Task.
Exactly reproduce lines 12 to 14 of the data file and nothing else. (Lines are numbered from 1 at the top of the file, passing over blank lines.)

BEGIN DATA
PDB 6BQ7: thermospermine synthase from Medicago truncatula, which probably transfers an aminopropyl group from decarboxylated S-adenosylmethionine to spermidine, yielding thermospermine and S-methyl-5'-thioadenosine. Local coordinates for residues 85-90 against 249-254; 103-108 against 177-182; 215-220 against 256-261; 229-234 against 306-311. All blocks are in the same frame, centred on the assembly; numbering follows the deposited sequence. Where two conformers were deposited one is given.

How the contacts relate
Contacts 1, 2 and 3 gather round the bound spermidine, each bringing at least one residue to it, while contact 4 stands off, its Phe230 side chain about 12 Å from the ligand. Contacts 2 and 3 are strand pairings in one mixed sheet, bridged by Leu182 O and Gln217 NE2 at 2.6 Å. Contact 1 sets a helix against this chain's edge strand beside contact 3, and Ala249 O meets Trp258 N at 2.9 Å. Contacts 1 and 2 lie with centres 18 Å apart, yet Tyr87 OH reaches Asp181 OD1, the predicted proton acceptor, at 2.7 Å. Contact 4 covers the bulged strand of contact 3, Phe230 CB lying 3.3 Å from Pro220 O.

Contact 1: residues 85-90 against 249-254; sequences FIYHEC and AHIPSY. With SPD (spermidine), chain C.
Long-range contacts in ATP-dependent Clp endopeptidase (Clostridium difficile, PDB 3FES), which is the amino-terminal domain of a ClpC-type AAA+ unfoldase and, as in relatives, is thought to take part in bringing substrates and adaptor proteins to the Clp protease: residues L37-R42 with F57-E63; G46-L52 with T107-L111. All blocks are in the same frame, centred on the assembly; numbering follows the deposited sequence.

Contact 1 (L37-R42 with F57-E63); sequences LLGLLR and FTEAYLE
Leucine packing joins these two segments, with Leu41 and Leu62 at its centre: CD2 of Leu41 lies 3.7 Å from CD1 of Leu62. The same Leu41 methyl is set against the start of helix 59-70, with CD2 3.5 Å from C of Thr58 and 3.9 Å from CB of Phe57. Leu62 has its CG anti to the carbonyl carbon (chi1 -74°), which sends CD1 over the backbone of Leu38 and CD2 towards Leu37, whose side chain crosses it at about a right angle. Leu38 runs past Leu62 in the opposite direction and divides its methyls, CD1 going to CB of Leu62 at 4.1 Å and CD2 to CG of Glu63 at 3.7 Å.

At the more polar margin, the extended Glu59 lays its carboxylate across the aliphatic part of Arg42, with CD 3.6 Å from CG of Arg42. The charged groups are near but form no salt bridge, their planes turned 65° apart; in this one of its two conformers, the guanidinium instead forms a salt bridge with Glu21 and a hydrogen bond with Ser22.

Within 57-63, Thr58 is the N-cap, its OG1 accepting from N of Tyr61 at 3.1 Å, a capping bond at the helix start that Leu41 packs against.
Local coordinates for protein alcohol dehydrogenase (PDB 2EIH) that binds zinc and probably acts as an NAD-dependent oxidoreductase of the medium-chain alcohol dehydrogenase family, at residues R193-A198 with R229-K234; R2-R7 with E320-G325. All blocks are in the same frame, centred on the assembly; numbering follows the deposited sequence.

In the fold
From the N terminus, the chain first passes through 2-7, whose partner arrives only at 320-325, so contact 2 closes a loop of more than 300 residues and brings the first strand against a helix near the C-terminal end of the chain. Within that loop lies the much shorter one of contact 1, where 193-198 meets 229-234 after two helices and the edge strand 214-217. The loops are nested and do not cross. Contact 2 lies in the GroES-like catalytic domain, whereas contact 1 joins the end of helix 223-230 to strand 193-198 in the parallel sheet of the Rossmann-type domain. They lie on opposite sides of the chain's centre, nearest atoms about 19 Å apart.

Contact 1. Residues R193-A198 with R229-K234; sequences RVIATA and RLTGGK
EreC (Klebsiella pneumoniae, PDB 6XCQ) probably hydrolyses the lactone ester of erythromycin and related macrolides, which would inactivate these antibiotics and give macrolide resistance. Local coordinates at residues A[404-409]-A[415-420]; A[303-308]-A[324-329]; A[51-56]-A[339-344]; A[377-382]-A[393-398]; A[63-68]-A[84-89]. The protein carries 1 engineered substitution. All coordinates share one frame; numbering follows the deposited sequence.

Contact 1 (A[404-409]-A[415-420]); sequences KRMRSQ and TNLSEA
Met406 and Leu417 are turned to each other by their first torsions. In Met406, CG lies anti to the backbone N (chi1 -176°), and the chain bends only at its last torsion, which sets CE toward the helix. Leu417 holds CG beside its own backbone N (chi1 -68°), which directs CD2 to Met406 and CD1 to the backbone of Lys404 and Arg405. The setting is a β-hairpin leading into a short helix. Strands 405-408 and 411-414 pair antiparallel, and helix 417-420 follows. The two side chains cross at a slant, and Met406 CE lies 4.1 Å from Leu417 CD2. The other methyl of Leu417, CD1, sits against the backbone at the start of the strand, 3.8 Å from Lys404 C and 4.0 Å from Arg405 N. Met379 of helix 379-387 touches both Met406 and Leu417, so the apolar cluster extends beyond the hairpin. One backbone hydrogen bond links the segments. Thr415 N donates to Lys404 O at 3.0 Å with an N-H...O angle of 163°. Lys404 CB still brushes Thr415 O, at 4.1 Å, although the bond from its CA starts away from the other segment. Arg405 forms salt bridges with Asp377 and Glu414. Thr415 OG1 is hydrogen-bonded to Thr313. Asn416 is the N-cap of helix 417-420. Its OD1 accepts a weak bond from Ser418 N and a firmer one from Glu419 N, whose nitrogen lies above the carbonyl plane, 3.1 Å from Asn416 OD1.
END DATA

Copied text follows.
From the N terminus, the chain first passes through 2-7, whose partner arrives only at 320-325, so contact 2 closes a loop of more than 300 residues and brings the first strand against a helix near the C-terminal end of the chain. Within that loop lies the much shorter one of contact 1, where 193-198 meets 229-234 after two helices and the edge strand 214-217. The loops are nested and do not cross. Contact 2 lies in the GroES-like catalytic domain, whereas contact 1 joins the end of helix 223-230 to strand 193-198 in the parallel sheet of the Rossmann-type domain. They lie on opposite sides of the chain's centre, nearest atoms about 19 Å apart.

Contact 1. Residues R193-A198 with R229-K234; sequences RVIATA and RLTGGK
EreC (Klebsiella pneumoniae, PDB 6XCQ) probably hydrolyses the lactone ester of erythromycin and related macrolides, which would inactivate these antibiotics and give macrolide resistance. Local coordinates at residues A[404-409]-A[415-420]; A[303-308]-A[324-329]; A[51-56]-A[339-344]; A[377-382]-A[393-398]; A[63-68]-A[84-89]. The protein carries 1 engineered substitution. All coordinates share one frame; numbering follows the deposited sequence.